National Weather Service United States Department of Commerce

What Is Drought? Drought is a deficiency in precipitation over an extended period. It is a part of normal climate variability in many climate zones. The duration of droughts varies widely. Drought can develop quickly and last only for a matter of weeks, exacerbated by extreme heat and/or wind, but more commonly drought can persist for months or years.

There have been at least three major U.S. droughts in the last 100 years. Two of these, the 1930s Dust Bowl drought and the 1950s drought, each lasted 5-7 seven years and covered large areas of the country with significant impacts. Although hurricanes and tornadoes are more dramatic, droughts are among the most costly weather related events and the most far reaching. From 1980–2020, there were 285 weather/climate disaster events with losses exceeding $1 billion (CPI-Adjusted) each to affect the United States.

Drought may require safety precautions just like other weather hazards. Dry conditions often lead to brush fires or wildfires. Local officials may ask that you not burn brush or trash during dry conditions and comply with other safety precautions. In extreme fire conditions, officials may issue mandatory evacuation orders to protect your life. Always follow these directives. They could save your lives and the life of your family.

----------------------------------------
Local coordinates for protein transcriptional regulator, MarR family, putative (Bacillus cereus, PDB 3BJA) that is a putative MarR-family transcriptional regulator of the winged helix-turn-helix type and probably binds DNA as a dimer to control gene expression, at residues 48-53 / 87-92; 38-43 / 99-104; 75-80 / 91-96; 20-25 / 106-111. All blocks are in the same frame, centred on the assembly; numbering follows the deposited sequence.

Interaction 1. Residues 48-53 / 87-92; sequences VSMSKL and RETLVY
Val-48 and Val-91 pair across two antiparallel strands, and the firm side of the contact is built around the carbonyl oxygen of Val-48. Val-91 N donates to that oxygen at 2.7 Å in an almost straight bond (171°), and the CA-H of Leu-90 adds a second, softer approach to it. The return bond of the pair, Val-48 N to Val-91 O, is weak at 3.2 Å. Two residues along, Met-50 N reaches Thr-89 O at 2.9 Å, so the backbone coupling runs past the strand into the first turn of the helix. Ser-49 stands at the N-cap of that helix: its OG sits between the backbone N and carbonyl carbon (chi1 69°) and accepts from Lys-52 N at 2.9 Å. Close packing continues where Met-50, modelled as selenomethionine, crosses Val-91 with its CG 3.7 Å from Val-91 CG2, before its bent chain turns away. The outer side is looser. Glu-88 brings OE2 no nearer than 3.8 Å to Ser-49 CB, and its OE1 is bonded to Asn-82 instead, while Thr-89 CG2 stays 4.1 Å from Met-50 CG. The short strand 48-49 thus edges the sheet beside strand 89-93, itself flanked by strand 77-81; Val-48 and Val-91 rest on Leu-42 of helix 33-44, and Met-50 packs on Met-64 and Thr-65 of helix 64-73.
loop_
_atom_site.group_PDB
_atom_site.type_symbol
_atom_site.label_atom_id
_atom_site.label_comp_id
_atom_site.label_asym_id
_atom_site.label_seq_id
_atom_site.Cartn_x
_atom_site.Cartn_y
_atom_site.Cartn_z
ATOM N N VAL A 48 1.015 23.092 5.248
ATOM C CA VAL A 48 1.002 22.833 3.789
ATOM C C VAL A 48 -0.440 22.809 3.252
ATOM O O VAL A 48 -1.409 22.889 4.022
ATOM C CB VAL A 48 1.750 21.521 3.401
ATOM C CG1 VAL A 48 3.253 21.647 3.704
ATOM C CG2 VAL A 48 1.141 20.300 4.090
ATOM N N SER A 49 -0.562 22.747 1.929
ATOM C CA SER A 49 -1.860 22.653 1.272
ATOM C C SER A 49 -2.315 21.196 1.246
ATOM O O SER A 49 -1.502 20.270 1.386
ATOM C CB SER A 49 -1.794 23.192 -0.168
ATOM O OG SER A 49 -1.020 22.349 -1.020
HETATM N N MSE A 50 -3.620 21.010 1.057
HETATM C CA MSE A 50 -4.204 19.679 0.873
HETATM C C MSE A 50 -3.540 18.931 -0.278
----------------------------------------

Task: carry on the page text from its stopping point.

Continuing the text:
Types of Drought

Meteorological drought is based on the degree of dryness (rainfall deficit) and the length of the dry period.

Hydrologic drought is based on the impact of rainfall deficits on the water supply such as stream flow, reservoir and lake levels, and ground water table decline.

Agricultural drought is based on the impacts to agriculture by factors such as rainfall deficits, soil water deficits, reduced groundwater, or reservoir levels needed for irrigation.

Socioeconomic drought is based on the impact of drought conditions (meteorological, agricultural, or hydrological drought) on supply and demand of some economic goods. Socioeconomic drought occurs when the demand for an economic good exceeds supply as a result of a weather-related deficit in water supply.